What is the difference between monitoring and evaluation?
Matthew Freeman avatar
Written by Matthew Freeman
Updated over a week ago

This resource covers monitoring and evaluation (M&E) principles and practical ways of applying these to hygiene during COVID-19 response. We provide some general principles for how to understand whether your project is having an impact on COVID-19 preventative behaviours.

Monitoring and evaluation (M&E) allow for the assessment of the performance of a project. M&E should be thought of as a single process, utilizing data collected on an ongoing basis and at different time points. M&E data support learning and accountability for all stakeholders, including funders, beneficiaries, implementers, and policy makers.

Monitoring is a continuous process of collecting data throughout the lifecycle of a project. It involves the collection, analysis, communication, and use of information about the project’s progress. Monitoring systems and procedures should provide the mechanisms for the right information to be provided to the right people at the right time, to help them make informed decisions about project progress. Monitoring data should highlight the strengths and weaknesses in project implementation and enable problems to be solved, performance to improve, success to be built on and projects to adapt to changing circumstances. Often routine monitoring data feeds into process evaluations as described below.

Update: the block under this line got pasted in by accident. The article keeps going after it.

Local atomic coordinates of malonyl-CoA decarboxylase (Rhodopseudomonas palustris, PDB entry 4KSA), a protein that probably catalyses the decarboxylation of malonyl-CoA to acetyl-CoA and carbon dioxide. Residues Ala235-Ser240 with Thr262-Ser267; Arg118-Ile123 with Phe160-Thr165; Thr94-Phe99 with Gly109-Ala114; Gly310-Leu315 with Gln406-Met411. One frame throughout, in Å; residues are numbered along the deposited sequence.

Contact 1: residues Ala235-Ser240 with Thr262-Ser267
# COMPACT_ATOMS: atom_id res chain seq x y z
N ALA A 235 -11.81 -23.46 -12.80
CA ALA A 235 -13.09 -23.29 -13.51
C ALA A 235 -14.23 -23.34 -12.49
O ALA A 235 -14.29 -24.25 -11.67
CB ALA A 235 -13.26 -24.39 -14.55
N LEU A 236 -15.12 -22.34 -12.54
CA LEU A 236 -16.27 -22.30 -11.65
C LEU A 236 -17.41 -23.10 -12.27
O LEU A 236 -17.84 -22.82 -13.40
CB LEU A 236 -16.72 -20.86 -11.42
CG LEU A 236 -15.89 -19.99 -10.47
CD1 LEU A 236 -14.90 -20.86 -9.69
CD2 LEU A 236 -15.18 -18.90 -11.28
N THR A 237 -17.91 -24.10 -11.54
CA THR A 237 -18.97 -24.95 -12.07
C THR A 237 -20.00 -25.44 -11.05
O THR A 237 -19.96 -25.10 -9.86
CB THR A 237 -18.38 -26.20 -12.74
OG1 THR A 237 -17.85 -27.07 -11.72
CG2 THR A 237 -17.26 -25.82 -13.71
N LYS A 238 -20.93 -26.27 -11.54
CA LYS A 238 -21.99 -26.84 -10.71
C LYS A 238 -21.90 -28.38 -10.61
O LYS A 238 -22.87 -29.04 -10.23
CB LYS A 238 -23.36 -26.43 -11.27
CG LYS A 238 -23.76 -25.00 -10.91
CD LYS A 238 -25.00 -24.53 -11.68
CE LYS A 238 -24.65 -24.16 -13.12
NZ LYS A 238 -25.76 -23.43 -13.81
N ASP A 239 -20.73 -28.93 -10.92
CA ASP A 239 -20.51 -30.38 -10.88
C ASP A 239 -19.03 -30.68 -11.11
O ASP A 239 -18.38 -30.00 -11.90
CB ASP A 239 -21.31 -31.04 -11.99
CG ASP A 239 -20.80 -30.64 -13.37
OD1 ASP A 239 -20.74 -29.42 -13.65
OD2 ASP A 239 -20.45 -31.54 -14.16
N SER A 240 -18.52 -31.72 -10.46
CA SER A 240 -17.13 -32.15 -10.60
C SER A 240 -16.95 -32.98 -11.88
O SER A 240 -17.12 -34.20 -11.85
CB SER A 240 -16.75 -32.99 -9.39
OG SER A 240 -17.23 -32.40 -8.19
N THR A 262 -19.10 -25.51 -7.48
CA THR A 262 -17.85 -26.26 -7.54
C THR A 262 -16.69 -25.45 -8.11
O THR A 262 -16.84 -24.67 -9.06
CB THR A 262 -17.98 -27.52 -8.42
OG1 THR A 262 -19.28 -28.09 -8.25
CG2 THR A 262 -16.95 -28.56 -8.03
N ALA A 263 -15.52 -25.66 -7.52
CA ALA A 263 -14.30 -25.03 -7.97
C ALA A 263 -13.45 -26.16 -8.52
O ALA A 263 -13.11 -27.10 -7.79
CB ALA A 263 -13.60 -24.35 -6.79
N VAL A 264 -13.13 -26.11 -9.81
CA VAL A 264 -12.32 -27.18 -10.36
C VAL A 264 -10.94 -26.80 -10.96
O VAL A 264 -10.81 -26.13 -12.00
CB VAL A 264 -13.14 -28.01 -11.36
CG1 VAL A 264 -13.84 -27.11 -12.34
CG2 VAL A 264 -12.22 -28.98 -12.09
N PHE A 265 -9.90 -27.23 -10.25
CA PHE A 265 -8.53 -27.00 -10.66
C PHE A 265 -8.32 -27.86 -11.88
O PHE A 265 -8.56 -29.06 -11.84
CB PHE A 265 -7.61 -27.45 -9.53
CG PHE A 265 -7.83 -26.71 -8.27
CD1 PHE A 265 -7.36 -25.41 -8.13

Evaluation refers to the systematic assessment of whether a project is achieving its stated goals and objectives as determined at the design stage and/or the extent to which the program has resulted in the anticipated outcomes and impact among the target population and if any unanticipated outcomes or impact have resulted. Please see this section for detailed definitions of each of these. Evaluations often take place at baseline, midterm and endline. Evaluation can be distinguished from monitoring and regular review by the following characteristics

  • Scope: Evaluations are typically designed to answer focused questions on whether the project outcomes and impacts were achieved, how these impacts were achieved, if the proper objectives and strategies were chosen, and whether the intervention was delivered as designed.

  • Timing: Evaluations are less frequent and most commonly take place at specific times during the project cycle.

  • Staff involved: Evaluations are often undertaken by external or independent personnel to provide greater objectivity. This is because if project staff conduct the evaluation results may be biased.

  • Users of the results: Evaluations may be used by planners and policy makers concerned with strategic policy and programming issues, rather than just managers responsible for implementing projects.

Editors notes

Author: Matt Freeman, Sian White, Fiona Majorin

Reviewer: Peter Winch, Katie Greenland, Karine Le Roch

Last updated: 27.09.2020

Did this answer your question?